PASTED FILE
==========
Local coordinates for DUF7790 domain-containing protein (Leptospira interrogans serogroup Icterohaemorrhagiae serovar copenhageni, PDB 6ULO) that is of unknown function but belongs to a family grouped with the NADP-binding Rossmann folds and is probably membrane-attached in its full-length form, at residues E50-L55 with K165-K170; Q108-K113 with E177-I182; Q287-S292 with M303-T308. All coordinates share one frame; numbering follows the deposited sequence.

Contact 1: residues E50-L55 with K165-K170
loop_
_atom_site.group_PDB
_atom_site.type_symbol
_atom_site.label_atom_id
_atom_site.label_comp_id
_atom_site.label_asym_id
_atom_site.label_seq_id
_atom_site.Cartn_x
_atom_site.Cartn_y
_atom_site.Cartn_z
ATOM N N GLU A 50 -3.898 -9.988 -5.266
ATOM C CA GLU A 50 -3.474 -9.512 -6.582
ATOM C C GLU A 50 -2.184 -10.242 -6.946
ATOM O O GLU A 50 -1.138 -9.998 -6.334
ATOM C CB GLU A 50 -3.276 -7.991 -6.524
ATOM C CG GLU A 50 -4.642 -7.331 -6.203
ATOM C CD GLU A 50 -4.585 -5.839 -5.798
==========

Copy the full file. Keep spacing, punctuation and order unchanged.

Local coordinates for DUF7790 domain-containing protein (Leptospira interrogans serogroup Icterohaemorrhagiae serovar copenhageni, PDB 6ULO) that is of unknown function but belongs to a family grouped with the NADP-binding Rossmann folds and is probably membrane-attached in its full-length form, at residues E50-L55 with K165-K170; Q108-K113 with E177-I182; Q287-S292 with M303-T308. All coordinates share one frame; numbering follows the deposited sequence.

Contact 1: residues E50-L55 with K165-K170
loop_
_atom_site.group_PDB
_atom_site.type_symbol
_atom_site.label_atom_id
_atom_site.label_comp_id
_atom_site.label_asym_id
_atom_site.label_seq_id
_atom_site.Cartn_x
_atom_site.Cartn_y
_atom_site.Cartn_z
ATOM N N GLU A 50 -3.898 -9.988 -5.266
ATOM C CA GLU A 50 -3.474 -9.512 -6.582
ATOM C C GLU A 50 -2.184 -10.242 -6.946
ATOM O O GLU A 50 -1.138 -9.998 -6.334
ATOM C CB GLU A 50 -3.276 -7.991 -6.524
ATOM C CG GLU A 50 -4.642 -7.331 -6.203
ATOM C CD GLU A 50 -4.585 -5.839 -5.798